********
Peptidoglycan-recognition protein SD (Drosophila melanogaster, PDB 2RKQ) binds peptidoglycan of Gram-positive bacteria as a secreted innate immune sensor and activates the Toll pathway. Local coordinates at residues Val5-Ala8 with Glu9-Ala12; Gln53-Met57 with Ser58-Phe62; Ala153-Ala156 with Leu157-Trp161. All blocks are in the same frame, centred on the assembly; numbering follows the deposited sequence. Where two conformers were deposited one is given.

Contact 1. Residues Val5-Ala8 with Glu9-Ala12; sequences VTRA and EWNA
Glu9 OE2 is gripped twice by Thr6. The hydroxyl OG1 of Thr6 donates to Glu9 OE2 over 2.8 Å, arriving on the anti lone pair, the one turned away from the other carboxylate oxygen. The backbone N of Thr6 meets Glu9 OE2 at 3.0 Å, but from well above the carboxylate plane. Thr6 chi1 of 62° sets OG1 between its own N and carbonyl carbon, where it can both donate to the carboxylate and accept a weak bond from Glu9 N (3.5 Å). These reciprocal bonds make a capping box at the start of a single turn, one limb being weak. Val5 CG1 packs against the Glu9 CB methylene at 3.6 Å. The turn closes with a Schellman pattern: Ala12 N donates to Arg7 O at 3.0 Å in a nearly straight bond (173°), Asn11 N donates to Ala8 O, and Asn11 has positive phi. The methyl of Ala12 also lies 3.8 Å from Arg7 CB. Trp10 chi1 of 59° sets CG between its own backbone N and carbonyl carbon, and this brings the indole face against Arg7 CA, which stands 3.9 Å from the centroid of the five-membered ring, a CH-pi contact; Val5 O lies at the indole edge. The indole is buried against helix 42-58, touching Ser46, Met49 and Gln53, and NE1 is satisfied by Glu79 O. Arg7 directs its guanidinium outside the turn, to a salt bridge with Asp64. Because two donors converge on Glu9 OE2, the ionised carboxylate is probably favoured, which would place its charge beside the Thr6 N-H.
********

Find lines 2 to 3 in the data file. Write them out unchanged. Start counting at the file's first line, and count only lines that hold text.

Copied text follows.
Contact 1. Residues Val5-Ala8 with Glu9-Ala12; sequences VTRA and EWNA
Glu9 OE2 is gripped twice by Thr6. The hydroxyl OG1 of Thr6 donates to Glu9 OE2 over 2.8 Å, arriving on the anti lone pair, the one turned away from the other carboxylate oxygen. The backbone N of Thr6 meets Glu9 OE2 at 3.0 Å, but from well above the carboxylate plane. Thr6 chi1 of 62° sets OG1 between its own N and carbonyl carbon, where it can both donate to the carboxylate and accept a weak bond from Glu9 N (3.5 Å). These reciprocal bonds make a capping box at the start of a single turn, one limb being weak. Val5 CG1 packs against the Glu9 CB methylene at 3.6 Å. The turn closes with a Schellman pattern: Ala12 N donates to Arg7 O at 3.0 Å in a nearly straight bond (173°), Asn11 N donates to Ala8 O, and Asn11 has positive phi. The methyl of Ala12 also lies 3.8 Å from Arg7 CB. Trp10 chi1 of 59° sets CG between its own backbone N and carbonyl carbon, and this brings the indole face against Arg7 CA, which stands 3.9 Å from the centroid of the five-membered ring, a CH-pi contact; Val5 O lies at the indole edge. The indole is buried against helix 42-58, touching Ser46, Met49 and Gln53, and NE1 is satisfied by Glu79 O. Arg7 directs its guanidinium outside the turn, to a salt bridge with Asp64. Because two donors converge on Glu9 OE2, the ionised carboxylate is probably favoured, which would place its charge beside the Thr6 N-H.